Macarons are a big deal for most people who bake. They’re notoriously finicky, although sometimes I think their difficulty is overblown. There are many factors that can ruin the macaron shells. They need to be baked to just the right temperature. Most macaron-making tutorials say that the egg whites need to be aged overnight in the refrigerator. There are a multitude of opinions about using a food processor vs. not and whole almonds vs. almond meal. It the weather is too humid, watch out. Oh, and if the whites aren’t properly whipped, you won’t end up with that holy grail of macaron making, the feet.
I prepared for making my first batch of macarons by cramming as much information into my head as possible, as if I were taking an important test. I read online tutorials, blog posts, magazine articles, cookbooks, and whatever else I could get my hands on. I aged my whites overnight. I searched high and low for whole blanched almonds, with no luck (they’re strangely difficult to find in stores), and went with Bob’s Red Mill almond meal instead. I mostly followed the advice of Joanne Chang in the linked recipe, and even watched the video online to master the piping technique.
Everything went smoothly. I used a strainer to get a smooth almond and sugar mixture. My egg whites whipped up nicely. I decided to use Silpat instead of parchment because everything I read said that the shells will turn out more even on Silpat. I even used the macaron template from The Daily Palette under my Silpat so I’d have evenly spaced and sized macaroons (very helpful, actually).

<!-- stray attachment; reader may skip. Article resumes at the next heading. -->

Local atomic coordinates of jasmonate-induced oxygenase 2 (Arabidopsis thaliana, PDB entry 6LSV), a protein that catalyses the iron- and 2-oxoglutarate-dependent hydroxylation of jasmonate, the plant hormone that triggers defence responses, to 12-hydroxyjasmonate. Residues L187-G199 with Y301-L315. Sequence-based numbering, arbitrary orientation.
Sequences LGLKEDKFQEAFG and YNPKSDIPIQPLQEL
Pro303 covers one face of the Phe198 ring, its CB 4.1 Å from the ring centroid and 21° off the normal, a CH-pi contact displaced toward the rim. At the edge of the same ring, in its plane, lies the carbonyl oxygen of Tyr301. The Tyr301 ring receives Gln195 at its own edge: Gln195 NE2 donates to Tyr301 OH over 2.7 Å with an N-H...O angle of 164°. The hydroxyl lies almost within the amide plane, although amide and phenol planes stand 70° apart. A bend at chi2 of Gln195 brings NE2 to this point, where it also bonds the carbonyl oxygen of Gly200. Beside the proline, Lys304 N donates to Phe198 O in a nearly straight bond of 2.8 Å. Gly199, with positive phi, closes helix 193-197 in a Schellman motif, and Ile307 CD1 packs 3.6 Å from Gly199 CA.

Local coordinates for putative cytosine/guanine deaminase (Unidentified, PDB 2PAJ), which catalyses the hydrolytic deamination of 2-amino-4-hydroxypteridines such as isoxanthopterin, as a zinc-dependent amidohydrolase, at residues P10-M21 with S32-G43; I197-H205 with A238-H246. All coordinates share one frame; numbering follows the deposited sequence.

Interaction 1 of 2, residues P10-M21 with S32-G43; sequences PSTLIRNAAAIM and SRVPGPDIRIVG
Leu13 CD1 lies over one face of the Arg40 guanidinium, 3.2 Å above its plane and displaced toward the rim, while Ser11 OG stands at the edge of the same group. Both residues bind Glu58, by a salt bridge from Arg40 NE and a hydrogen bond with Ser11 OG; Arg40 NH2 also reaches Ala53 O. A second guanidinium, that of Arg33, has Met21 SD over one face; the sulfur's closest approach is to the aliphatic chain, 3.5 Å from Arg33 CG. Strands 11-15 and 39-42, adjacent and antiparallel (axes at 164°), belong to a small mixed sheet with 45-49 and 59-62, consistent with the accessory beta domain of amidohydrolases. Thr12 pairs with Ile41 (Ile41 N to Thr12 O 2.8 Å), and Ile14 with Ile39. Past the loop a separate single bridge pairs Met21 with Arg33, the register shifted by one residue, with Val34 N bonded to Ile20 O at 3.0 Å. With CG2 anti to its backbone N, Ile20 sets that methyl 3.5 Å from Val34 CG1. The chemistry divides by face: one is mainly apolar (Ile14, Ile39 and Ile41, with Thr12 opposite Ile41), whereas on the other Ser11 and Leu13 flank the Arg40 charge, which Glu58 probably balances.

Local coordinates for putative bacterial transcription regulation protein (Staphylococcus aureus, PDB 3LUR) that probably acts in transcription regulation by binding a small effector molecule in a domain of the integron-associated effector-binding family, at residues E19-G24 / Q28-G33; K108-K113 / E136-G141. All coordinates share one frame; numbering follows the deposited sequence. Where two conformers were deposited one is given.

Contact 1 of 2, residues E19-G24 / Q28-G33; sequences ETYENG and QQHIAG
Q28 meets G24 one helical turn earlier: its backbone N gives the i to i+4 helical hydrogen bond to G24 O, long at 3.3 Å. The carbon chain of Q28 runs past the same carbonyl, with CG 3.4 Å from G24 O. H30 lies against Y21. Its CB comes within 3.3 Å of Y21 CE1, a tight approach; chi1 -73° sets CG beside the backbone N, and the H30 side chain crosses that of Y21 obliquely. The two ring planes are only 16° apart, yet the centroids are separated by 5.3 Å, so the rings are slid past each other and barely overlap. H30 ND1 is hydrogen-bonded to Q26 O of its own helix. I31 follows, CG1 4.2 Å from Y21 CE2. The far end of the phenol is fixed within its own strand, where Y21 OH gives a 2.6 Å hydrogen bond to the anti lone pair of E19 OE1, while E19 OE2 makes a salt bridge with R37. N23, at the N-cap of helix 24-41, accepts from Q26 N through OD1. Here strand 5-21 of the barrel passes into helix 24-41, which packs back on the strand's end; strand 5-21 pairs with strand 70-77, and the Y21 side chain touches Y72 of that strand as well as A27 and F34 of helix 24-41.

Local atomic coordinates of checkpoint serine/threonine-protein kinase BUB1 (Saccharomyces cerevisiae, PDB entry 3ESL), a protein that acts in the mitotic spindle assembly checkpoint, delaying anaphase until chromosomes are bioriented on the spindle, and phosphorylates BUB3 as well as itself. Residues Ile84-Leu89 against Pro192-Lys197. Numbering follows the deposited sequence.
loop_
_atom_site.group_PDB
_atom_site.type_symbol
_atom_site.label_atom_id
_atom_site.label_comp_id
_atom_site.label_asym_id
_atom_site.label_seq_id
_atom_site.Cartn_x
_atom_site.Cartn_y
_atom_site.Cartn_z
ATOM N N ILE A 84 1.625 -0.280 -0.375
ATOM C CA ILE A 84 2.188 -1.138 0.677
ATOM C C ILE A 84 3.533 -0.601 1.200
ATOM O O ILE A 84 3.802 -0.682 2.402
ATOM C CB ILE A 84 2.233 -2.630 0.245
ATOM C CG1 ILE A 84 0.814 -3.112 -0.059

The first few shells I piped out were a little shaky, but I quickly got the hang of it and was happy with how they looked. Then I let them sit out to dry until they were no longer tacky. The article says 30 minutes. I heeded Anna‘s helpful advice to let them sit out even longer, until the tops were completely dry (I’m glad I did – at 30 minutes they were still pretty sticky).
The shells baked up beautifully. I got the all-important foot formation and was pleased that they turned out so well on my first try (maybe a little bumpy on top). Until I let them cool and began to try to remove them from the sheet pans. They stuck. The innards of every shell stuck to the Silpat as I tried to carefully remove them. It was painful, like ripping out the guts of every beautiful macaron one after the other.
The good news is that the remains of the macaron shells tasted wonderful and had a really nice texture. But I’m pretty sure I didn’t cook them long enough, which is why they stuck. So… on to round two. The lemon curd filling went into a jar and I gave it to Assana to enjoy instead.